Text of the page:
careingFORdementia

Caring for Someone with Alzheimer’s and Related Dementias

Living with, or caring for someone, with Alzheimer’s and related dementias can be challenging and rewarding. These progressive disorders will keep you both on your toes as cognitive abilities decline over time. People diagnosed with dementia will begin to have a difficult time remembering things, especially anything to do with numbers like dates and recipes. They will become moody and frustrated with themselves because they don’t understand why they can’t remember simple things like where the store is, how to dress, or when to take their medication. As a caregiver, it will become increasingly difficult to assist your loved one through the stages of dementia. It may be frustrating at times, but implementing some of these tips into the way you care for someone with dementia could make the progression easier for both of you.

Daily Care Routines

Keeping a consistent daily routine will help people with dementia remember simple tasks. This would include bathing, dressing, having meals at the same time every day, and encouraging them to do as much as they can on their own. Purchasing clothing that is loose-fitting and easy to use will help them keep their independence for as long as possible. They will be more confident in their ability to take care of themselves. Another great way to help them is to sit down with them and fill out a to-do list and a calendar of events and appointments. Also, add in activities that they enjoy doing.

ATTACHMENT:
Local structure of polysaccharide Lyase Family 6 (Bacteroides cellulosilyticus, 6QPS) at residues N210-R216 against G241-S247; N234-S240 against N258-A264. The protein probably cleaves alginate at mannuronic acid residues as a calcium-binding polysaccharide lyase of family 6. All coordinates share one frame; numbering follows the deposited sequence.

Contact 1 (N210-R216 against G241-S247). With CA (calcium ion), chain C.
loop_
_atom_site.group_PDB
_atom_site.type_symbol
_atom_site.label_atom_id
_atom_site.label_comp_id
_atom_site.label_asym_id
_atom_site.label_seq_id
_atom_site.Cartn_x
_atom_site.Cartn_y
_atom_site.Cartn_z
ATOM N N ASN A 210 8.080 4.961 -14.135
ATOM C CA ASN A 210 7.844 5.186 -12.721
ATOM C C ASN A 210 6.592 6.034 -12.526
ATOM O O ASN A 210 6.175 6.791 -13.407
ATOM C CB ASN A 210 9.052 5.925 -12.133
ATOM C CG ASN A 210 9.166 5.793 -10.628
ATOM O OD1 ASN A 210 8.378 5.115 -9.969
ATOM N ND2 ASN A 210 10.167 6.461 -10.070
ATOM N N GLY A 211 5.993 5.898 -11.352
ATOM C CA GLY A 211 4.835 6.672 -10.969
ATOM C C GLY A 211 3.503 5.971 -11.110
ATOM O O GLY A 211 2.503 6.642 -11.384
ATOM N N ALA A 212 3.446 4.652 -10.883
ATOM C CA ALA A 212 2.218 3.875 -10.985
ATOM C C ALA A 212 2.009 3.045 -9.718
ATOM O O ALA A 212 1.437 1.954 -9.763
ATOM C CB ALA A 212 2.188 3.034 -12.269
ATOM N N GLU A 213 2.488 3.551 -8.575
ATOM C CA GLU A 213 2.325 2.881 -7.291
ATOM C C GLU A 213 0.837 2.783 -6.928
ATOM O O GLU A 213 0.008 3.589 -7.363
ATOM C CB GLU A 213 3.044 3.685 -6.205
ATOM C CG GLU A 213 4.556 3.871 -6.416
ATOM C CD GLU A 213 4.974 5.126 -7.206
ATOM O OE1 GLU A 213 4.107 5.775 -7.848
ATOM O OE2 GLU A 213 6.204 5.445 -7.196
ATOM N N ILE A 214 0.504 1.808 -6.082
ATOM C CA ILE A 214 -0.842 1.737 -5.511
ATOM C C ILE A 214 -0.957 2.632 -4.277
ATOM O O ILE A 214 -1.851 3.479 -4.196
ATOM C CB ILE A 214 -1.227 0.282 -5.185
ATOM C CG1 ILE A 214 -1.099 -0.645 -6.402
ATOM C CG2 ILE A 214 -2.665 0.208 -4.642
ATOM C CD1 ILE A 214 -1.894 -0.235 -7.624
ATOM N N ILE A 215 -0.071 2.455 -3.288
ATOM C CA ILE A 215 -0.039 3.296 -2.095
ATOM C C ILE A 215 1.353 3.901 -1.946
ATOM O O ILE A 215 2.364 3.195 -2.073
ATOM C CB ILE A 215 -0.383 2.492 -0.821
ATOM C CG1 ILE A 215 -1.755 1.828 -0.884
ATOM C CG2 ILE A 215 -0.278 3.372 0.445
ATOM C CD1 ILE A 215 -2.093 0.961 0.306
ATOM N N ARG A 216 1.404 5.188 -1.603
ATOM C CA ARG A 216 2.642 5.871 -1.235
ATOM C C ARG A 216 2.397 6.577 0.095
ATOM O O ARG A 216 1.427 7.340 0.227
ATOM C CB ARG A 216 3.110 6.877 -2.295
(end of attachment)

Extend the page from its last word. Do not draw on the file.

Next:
Communication

Communication will become increasingly difficult and frustrating for people with dementia. They often forget words or phrases and could begin stuttering or making repetitive noises when they cannot figure out what to say. They may become agitated if you try to fill in the blank. So, allow them the time to find the words that they are looking for. The way you respond to them communicating will help ease any anxiety or confusion they may have. Being compassionate and showing them that you care about what they are saying will help them to feel comfortable communicating with you. You will also want to use short sentences that are easy to process and break down activities into a series of steps. This allows them the time needed to process what you are saying and be able to perform the task.

Safety

Safety is of the utmost concern for many caregivers of dementia, especially when they are living in their own homes still. Removing hazards around the house is simple. Start by removing small rugs, tape down or tying up any visible cords, and make sure there are clear pathways for them to walk around their home. Additionally, you will want to add safety features to their home. This includes covering any unused outlets, locking up cleaning supplies, installing handrails going up the stairs and in the restrooms, and marking the edge of steps.

Continuing Your Education and Support

While it may seem scary, knowing the progression of dementia can help prepare you for the changes you can expect from your loved one. There are several resources online that can help you understand dementia. The Alzheimer’s Society has broken down each stage of Alzheimer’s and related dementias that is easy to understand. 

It can be helpful to talk to people that are experiencing or have experienced a similar situation as you. The Greater Idaho Alzheimer’s Association has several support groups across Idaho, both in-person and virtual, that you can attend at your leisure.

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